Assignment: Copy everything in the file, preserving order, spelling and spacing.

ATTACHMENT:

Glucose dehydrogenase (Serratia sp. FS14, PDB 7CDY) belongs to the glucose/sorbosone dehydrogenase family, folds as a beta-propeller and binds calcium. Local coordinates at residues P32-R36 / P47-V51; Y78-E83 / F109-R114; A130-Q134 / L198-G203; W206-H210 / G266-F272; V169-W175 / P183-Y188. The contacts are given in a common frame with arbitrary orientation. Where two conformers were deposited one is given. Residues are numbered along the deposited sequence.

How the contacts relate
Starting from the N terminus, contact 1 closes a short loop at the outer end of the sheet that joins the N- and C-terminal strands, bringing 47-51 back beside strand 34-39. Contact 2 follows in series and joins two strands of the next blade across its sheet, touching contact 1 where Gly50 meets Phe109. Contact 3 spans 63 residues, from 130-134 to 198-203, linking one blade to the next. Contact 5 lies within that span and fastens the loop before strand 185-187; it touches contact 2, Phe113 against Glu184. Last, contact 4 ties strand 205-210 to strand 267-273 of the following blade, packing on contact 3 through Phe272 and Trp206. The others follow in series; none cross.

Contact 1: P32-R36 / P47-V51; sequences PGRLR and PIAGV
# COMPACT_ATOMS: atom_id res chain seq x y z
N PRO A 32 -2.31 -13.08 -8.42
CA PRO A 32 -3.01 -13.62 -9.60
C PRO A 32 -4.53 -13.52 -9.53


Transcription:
Glucose dehydrogenase (Serratia sp. FS14, PDB 7CDY) belongs to the glucose/sorbosone dehydrogenase family, folds as a beta-propeller and binds calcium. Local coordinates at residues P32-R36 / P47-V51; Y78-E83 / F109-R114; A130-Q134 / L198-G203; W206-H210 / G266-F272; V169-W175 / P183-Y188. The contacts are given in a common frame with arbitrary orientation. Where two conformers were deposited one is given. Residues are numbered along the deposited sequence.

How the contacts relate
Starting from the N terminus, contact 1 closes a short loop at the outer end of the sheet that joins the N- and C-terminal strands, bringing 47-51 back beside strand 34-39. Contact 2 follows in series and joins two strands of the next blade across its sheet, touching contact 1 where Gly50 meets Phe109. Contact 3 spans 63 residues, from 130-134 to 198-203, linking one blade to the next. Contact 5 lies within that span and fastens the loop before strand 185-187; it touches contact 2, Phe113 against Glu184. Last, contact 4 ties strand 205-210 to strand 267-273 of the following blade, packing on contact 3 through Phe272 and Trp206. The others follow in series; none cross.

Contact 1: P32-R36 / P47-V51; sequences PGRLR and PIAGV
# COMPACT_ATOMS: atom_id res chain seq x y z
N PRO A 32 -2.31 -13.08 -8.42
CA PRO A 32 -3.01 -13.62 -9.60
C PRO A 32 -4.53 -13.52 -9.53